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Journal of Women's History 13.4 (2002) 191-199
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Bridges and Barriers:
Sex, Class, and Race in Twentieth-Century U.S. Women's Movements
Ruth Rosen. The World Split Open: How the Modern Women's Movement Changed America. New York: Viking, 2000. xxxii + 446 pp.; ill. ISBN 0-670-81462-8 (cl).
Dennis A. Deslippe. "Rights, Not Roses": Unions and the Rise of Working-Class Feminism, 1945-1980. Urbana: University of Illinois Press, 2000. x + 259 pp.; ill. ISBN 0-252-02519-9 (cl); 0-252-06834-3 (pb).
Deborah Gray White. Too Heavy a Load: Black Women in Defense of Themselves, 1894-1994. New York: W. W. Norton & Company, 1999. 320 pp.; ill. ISBN 0-393-04667-2 (cl); 0-393-31992-x (pb).
Historians of women find themselves now teaching about feminism in a post-feminist era and describing second wave feminism to third wave feminists or to young men and women to whom "Equality Now!" sounds as relevant a battle cry as "Free Silver." Those of us privileged by race or class encounter a student body dramatically more diverse than the ones in which we were taught. How do we contextualize the dynamics of race and class that drove twentieth-century activism on behalf of women? These volumes will help us, although their narratives intersect rather than intertwine. Taken together, the three books under review sustain the proposition that legal protection against bias can serve as a unifying premise for women's movements, but they also powerfully evoke the differences in lived privilege that made many women skeptical that the women's liberation movement of the late 1960s and early 1970s could be their movement.
Ruth Rosen, in The World Split Open, writes as a participant/observer in a movement to which she belongs. Her warm, expansive, and authoritative chronicle of feminism's second wave in the twentieth century sets out to praise and defend the movement and the women who, by abjuring the notion of fixed gender roles, disrupted society's key organizing principle. They relandscaped the terrain in the space of little more than a decade. In 1964, the idea of legally mandated equality for women in the workplace was, quite literally, laughable; by 1971, the Supreme Court had begun to extend the equal protection clause of the Fourteenth Amendment to women. By 1996, discrimination based on sex had become almost as suspect legally as discrimination based on race. By the early 1980s, when [End Page 191] Rosen had the epiphany that led her to write this book, she realized that the women's movement had wrought transformations of stunning depth and range--and her students knew little about them. She thus tells the tale from her own perspective--one of the middle-class daughters in the 1950s who picked up on their mothers' disappointments and the disdain that surrounded housewifery, and who therefore developed a "cultural matriphobia" that made them seek role models in "white women marching for peace . . . [and] black women fighting segregation." (58)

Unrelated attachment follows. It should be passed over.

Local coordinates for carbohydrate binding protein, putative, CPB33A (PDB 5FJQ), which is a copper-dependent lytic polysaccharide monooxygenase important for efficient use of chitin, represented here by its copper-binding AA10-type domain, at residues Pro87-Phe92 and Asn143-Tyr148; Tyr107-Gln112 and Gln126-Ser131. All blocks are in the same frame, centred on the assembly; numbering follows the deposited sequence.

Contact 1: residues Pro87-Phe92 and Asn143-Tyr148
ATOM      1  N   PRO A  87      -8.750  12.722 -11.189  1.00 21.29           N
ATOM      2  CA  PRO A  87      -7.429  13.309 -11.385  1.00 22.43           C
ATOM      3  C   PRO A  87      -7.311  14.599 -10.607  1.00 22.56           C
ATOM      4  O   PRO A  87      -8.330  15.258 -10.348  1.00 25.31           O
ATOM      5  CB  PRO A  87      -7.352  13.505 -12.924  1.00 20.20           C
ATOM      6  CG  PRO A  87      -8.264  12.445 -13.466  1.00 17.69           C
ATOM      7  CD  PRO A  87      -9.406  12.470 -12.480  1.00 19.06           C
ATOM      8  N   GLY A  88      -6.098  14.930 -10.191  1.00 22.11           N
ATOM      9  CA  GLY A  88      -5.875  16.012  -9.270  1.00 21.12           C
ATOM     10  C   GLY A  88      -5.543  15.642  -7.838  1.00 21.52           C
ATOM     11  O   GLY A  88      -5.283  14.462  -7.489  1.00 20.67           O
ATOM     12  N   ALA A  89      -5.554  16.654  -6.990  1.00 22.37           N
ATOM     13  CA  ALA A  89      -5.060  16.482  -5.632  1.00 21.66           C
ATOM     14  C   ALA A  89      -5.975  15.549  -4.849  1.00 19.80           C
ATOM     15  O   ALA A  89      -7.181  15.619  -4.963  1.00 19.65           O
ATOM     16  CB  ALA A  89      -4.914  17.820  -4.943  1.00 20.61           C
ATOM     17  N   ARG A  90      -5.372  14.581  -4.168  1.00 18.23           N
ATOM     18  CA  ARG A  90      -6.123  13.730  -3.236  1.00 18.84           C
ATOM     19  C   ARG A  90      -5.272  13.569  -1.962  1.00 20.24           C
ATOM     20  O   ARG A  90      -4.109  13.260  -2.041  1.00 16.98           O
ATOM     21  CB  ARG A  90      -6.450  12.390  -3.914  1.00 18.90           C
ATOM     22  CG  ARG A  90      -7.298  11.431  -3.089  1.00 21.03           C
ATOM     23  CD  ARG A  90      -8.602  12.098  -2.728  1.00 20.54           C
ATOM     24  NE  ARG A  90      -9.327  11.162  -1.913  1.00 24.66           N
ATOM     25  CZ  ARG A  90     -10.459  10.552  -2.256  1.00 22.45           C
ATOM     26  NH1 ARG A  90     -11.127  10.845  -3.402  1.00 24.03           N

Rosen describes a women's movement consisting primarily of white, middle-class women, at least in the early years, but women who believed in the universality of their claims to women's equality and their goals of equal access based upon the premise that sex roles were socially constructed, not biologically essential, and that men and women could share in all the tasks of human existence. Because they reframed the tasks heretofore assigned to individual women in individual homes as social responsibilities, they considered themselves advocates for poor women at least as much as for privileged women, and black women as much as white women. Rosen argues here and throughout that feminists did not ignore the issue of child care or diminish its importance, and that accusations against them on this score are unjust. The National Organization for Women's (NOW) agenda from the beginning reflected cognizance of race and of the women at the bottom of the job ladder. The movement's ideological perspective...